U.S.A. kit of their choice!

One of the most popular sayings of 1914 was that the war would be “over by Christmas”. Many a young man felt that the war would be done in a matter of a few weeks, and if they didn’t join soon, they’d end up missing the entire affair and not seeing anything. It soon became clear, at least to those men in the trenches, that the war was going to be anything but brief.

Meanwhile, the war in the air was one of reconnaissance, with as little regard for weather or conditions as possible. Entente Power aircraft soon carried markings of tricolored cockades ( roundels, to identify friend from foe to nervous troops in the trenches below, while Central Power planes sported iron crosses. Fliers would occasionally take pot-shots at each other with rifles brought along, but were just as likely to wave at each other during the early weeks of the war.

The R/C portion of the Rendezvous featured a LOT of great flying by all the participants. Just a few of the highlights from my vantage point included:

The early morning sorties (the guys were flying before the sun rose) were a great image to start each day. And we had excellent weather every day as well, so each morning gave us a great sunrise as a backdrop to our flying.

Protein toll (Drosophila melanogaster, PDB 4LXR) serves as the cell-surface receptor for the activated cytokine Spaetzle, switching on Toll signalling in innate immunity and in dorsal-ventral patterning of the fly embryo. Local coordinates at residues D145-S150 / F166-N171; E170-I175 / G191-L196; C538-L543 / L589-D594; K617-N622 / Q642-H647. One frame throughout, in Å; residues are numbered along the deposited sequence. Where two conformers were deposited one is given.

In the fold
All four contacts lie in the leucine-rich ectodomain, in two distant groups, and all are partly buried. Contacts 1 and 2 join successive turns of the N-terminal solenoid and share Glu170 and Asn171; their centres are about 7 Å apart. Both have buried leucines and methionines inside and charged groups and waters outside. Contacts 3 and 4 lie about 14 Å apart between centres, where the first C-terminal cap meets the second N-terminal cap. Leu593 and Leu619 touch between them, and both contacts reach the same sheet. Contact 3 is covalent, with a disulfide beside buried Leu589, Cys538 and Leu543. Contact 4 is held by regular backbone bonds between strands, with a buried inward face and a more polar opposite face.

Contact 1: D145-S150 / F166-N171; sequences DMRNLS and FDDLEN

Sometimes there would be upwards of eight or nine planes in the air at once, keeping me on my toes all weekend directing traffic (and reminding the lads not to run out of fuel!). We did have a few deadstick landings during the event, as well as several times when a wheel would fall off a plane (we had a rash of that going on all weekend, for some bizarre reason!). But the resulting emergency landings were expertly handled by all with no real damage to the planes. I’ll also note we had many times when only one or two planes would be in the air, so there was plenty of relaxing flying opportunities as well during the event!



Keith Zimmerly and his one-half scale Nieuport 28 in Swiss markings (photo by Larry Masters).



Keith Zimmerly’s one-half scale Nieuport 28 (top right) in formation with Paul Westrich’s Fokker D.VI (photo by Larry Masters).



One-half scale Fokker D.VI by Paul Westrich (photo by Mike Pennell).